Celebrate Black History with These Inventors
Modern living wouldn't be possible without the inventiveness and ingenuity of people across the ages. All throughout history, people from numerous backgrounds have had a hand in building the civilization and society that we enjoy today. One of the necessities born out of this ingenuity is climate-controlled dwellings.
Heated and cooled dwellings are a recent invention by humans. With the power of electricity and the engineering of our forefathers, humans can now successfully avoid the violent temperature swings found outdoors. But it hasn't always been this way. This technology has become available in the last century thanks to a handful of inventors. This month, celebrate the black inventors that made civilized living more comfortable. In honor of Black History Month, here are three prominent black inventors that contributed to the development of climate control technology.
Breaking racial barriers early, David Crosthwait became an engineer in 1920 at 22 years old. From there, he moved to Iowa to develop equipment for a local manufacturer. He quickly excelled in the heating and cooling field, patenting devices that became part of a comprehensive heating system.
His career reached new heights by patenting revolutionary thermostats and developing advanced heating and ventilation systems. His most notable projects were designing heating systems for the Rockefeller Center and Radio City Music Hall. For his achievements, he became the first black member of the American Society for Heating, Refrigeration, and Air Conditioning Engineers.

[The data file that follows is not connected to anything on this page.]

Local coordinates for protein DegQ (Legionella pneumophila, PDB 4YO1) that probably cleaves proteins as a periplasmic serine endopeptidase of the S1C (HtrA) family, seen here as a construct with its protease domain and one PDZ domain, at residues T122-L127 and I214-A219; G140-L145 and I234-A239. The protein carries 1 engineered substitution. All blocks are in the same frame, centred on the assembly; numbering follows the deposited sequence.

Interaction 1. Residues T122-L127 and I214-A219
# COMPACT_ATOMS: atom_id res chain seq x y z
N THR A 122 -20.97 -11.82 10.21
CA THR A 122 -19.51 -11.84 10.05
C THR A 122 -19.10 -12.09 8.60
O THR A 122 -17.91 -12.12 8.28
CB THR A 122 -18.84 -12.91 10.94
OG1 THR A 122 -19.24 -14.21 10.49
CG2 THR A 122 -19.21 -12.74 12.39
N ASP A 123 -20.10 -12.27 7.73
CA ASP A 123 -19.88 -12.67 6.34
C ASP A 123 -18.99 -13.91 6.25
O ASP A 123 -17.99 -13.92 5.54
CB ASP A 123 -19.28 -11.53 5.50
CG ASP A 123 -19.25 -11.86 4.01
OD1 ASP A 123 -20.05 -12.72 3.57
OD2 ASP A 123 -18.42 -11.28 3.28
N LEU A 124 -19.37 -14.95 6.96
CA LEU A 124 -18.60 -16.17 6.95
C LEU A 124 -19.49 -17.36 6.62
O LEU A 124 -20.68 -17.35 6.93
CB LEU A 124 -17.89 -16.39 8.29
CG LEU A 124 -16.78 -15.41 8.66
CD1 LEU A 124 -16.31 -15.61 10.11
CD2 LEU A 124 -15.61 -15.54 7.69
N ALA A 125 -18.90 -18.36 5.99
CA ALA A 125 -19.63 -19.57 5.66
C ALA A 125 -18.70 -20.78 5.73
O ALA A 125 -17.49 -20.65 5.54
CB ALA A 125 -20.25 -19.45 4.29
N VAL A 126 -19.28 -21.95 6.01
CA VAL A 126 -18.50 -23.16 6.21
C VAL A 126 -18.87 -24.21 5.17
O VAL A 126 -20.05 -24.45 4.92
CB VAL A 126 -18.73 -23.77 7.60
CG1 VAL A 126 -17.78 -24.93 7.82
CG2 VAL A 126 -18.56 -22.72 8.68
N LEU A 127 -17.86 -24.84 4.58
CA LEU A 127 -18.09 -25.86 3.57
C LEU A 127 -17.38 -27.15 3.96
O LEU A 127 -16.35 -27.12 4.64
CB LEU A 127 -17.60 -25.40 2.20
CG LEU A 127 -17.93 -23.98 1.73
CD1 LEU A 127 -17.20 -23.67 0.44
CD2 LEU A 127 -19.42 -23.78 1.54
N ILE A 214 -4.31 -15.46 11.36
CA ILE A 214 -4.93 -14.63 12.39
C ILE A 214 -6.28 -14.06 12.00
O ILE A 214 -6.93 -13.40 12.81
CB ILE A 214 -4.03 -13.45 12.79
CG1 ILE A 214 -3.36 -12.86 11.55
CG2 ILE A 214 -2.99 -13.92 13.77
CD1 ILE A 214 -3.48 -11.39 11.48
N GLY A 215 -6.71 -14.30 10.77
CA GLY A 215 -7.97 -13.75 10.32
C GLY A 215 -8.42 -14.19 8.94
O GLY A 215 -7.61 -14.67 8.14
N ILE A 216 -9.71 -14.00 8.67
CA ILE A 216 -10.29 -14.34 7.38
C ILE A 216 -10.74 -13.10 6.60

Alice H. Parker
Heating homes in the winter in New Jersey took a lot of work, and Alice Parker knew there had to be a better way. Instead of hauling around heavy wood and messy coal, what if natural gas could be used instead? Until Parker proposed the idea, no one had considered heating homes on a large scale with natural gas.
A graduate of Howard, Parker was awarded a patent for a natural gas heating system in 1919. Although the system was deemed too dangerous for production, her developments led to some breakthroughs for the heating industry, like ducted heat and zone control, paving the way for cleaner and easier access to heat.
For those looking for a success story, look no further than Lewis Latimer. From humble beginnings, born to enslaved parents, the deck seemed stacked against Latimer. But, defying the odds, he served in the US Navy during the Civil War, fighting for the freedom of his people. After the war, he sought employment as a draftsman for the patent office. His excellence in drafting led him to work on projects for Alexander Graham Bell for the telephone and Thomas Edison to improve the production of carbon filaments for light bulbs.
His contributions to indoor air quality came from a device for cooling and disinfecting the air. In this relatively rudimentary device water or disinfectant was wicked through a cloth held taught by a frame. He was awarded a patent for this design and held over 100 others internationally.
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